Shorter eBooks For Faster Success

Kindle by the.approximate.photographer

Kindle by the.approximate.photographer

I caught up with a friend yesterday during a rather long car ride. Naturally, the topic of ebooks was broached. My friend (who’ll go unnamed for now) is an accomplished author, acclaimed blogger and one of the leading experts in his (or her) field. And even though this person is deeply digital, she (or perhaps he) was having a tough time breaking free from some carry over baggage from the pre-ebook publishing world.

When we boiled it down, the issues at hand were space and time. Time, in that the author had big ideas and a lot of work ahead to shape those ideas into a book. Would the author go ebook? Absolutely, but the total time investment was the same. The answer, it turns out, was space. And by space, I mean distance. And by distance, I mean:

eBooks can be shorter.

To illustrate my point, we’ll pretend I talked my friend out of writing a mythical book titled 100 Things You Can Do In Greece. Instead, the new plan is to take all that content and split it up over ten ebooks, each featuring just ten things. 10 X 10 = 100! Here’s why this strategy works better in the ebook world.

Shorter ebooks are better targeted.

This happens almost by definition. People traveling to Greece cannot possibly cover the entire country. Yes, some may be scuba diving in Mykonos one day and then are off to meditate in the monasteries of Meteora the next. But most won’t be. Focus your attention and the book has greater value to a specific audience.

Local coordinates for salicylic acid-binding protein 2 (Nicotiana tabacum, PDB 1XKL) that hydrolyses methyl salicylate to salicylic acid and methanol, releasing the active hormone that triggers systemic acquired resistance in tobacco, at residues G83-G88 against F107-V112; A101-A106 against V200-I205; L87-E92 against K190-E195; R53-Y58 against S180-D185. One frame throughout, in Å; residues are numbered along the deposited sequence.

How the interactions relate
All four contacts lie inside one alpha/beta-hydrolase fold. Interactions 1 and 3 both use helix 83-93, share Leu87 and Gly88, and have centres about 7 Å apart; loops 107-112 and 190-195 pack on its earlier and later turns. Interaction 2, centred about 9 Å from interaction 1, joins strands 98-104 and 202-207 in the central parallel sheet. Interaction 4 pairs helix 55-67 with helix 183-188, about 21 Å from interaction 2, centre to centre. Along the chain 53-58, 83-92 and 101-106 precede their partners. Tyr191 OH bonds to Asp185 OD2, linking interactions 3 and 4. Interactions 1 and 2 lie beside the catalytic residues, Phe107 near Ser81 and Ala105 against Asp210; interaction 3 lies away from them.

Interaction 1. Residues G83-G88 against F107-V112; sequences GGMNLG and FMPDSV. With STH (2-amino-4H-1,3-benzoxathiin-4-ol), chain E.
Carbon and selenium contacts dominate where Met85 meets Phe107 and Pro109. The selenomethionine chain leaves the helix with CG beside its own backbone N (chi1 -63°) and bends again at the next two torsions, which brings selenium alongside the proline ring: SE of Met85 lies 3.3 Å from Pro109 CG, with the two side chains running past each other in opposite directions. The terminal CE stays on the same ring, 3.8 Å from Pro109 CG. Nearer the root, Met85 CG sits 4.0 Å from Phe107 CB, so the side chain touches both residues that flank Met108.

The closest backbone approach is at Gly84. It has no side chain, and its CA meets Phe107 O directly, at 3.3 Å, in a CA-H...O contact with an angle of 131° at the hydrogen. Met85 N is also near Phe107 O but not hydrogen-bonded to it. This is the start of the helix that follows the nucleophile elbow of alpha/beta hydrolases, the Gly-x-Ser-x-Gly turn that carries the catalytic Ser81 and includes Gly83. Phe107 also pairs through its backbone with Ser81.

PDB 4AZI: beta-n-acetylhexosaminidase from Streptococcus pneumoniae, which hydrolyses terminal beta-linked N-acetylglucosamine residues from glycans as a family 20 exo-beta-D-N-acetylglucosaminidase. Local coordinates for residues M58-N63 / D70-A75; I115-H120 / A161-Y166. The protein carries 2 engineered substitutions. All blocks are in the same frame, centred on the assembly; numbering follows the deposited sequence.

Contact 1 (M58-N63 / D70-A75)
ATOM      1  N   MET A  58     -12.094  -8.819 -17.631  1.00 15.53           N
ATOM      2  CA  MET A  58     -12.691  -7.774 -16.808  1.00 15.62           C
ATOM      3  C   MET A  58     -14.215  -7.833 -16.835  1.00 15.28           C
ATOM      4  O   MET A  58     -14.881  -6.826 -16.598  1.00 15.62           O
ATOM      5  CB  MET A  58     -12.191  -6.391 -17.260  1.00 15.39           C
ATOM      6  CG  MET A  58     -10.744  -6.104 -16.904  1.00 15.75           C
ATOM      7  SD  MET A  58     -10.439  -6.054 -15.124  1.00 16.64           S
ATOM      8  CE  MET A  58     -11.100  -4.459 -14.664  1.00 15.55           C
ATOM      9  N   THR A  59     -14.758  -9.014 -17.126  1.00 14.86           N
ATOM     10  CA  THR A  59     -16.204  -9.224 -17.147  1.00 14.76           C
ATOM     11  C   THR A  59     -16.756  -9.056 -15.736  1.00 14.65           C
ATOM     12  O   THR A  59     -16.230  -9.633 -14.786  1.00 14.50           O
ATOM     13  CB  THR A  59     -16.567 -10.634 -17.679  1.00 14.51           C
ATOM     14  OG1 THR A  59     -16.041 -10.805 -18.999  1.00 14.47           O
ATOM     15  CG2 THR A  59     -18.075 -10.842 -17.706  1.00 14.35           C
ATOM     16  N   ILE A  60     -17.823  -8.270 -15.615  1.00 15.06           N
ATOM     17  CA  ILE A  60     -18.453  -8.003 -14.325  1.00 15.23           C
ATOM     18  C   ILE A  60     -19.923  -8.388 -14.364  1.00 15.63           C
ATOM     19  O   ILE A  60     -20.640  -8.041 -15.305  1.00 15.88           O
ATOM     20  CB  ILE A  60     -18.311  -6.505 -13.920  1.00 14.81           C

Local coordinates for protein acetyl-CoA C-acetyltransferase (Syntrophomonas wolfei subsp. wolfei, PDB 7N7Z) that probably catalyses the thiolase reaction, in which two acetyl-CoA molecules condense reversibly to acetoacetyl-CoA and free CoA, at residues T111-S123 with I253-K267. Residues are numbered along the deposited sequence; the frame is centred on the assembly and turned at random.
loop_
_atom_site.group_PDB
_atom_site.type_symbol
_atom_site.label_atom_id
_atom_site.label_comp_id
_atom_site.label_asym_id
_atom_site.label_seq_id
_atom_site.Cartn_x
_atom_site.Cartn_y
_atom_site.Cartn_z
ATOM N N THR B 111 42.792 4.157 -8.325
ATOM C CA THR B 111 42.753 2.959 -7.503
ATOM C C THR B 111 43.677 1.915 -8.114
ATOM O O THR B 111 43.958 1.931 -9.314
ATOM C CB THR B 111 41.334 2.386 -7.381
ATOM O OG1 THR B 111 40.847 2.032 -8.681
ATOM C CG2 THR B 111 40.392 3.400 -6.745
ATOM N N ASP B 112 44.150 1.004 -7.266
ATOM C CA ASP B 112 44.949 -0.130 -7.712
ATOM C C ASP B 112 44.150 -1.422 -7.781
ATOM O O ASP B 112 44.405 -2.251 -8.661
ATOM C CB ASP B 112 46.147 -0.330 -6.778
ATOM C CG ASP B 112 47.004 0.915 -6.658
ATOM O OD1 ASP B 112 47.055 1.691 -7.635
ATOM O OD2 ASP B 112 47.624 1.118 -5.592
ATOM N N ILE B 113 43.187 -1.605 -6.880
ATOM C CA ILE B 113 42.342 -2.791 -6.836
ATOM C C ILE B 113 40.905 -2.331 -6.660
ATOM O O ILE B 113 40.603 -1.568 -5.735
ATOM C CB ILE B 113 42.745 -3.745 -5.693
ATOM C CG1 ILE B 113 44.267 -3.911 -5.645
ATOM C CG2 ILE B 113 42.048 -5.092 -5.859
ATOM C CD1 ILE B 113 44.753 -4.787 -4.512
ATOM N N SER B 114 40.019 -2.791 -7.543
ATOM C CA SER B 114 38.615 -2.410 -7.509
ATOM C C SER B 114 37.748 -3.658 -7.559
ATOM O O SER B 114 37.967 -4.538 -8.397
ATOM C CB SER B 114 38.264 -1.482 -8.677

Shorter ebooks have a longer shelf life.

The more broad your ebook, the greater the chance of one thing changing to render it obsolete. Yes, this can happen to short ebooks too, but it’s much simpler to update and republish a short ebook than to go back to the well on a long one.

Shorter ebooks are more consumable.

With e-readers, people are discovering their desire for snack-sized content. And unlike sneaking food between meals, consuming written content doesn’t make you fat. If anything, it makes you smarter! Keeping the content concise increases the value, as your readers won’t have to skip sections that don’t appeal to them.

Lots of short ebooks build and reinforce your brand.

Who do you think is the greater expert: someone who’s penned a single travel book on Greece, or an author who’s written ten? Yeah, that’s what I thought.

Short ebooks keep readers happy.

Today’s ebook readers sneak in reads at odd points during the day. Maybe it’s standing in line at the DMV. Maybe it’s a 3-hour plane ride. And while e-readers make it easy to bookmark a book of any length, there’s something special about the feeling of accomplishment when a book is finished.

Short ebooks keep readers coming back for more.

If you’ve done it right, your readers will finish the last page, return to the marketplace and order your next short ebook. Don’t leave them hanging (unless that was your intention.) Make sure your short ebook is complete, even if there is more to the story. And then give them that more!

What’s next?

In a world where people almost always have instant access to the internet, it’s less important for your ebooks to be the total compendium of knowledge. In a world where ebooks sell for less than $5, attentions wander and new loyalties are discovered with little personal economic impact. This is the world we live in. Adapt.

And here’s the best news: you probably already have enough content to create a short ebook! In a few days (maybe weeks?), we’ll be announcing a six-week online training course you might be interested in. Keep watching the blog or sign up for the newsletter in the upper right-hand corner of this page. We’ll announce it there as soon as we’re ready.

  • James Dabbagian

    YES! Thank you! Nobody needs to read a 300+ PDF of stuff unless they’re really into it! And since (as you stated) you can distribute the content to different niches, you could make more money…or at the very least, find a profitable niche.

    • Jeff Moriarty

      When we posted this, I felt this was a “good idea” and now I’m even more entrenched. Short content is only going to grow, and I’m hoping to see more serialized content return both in fiction and non-fiction work.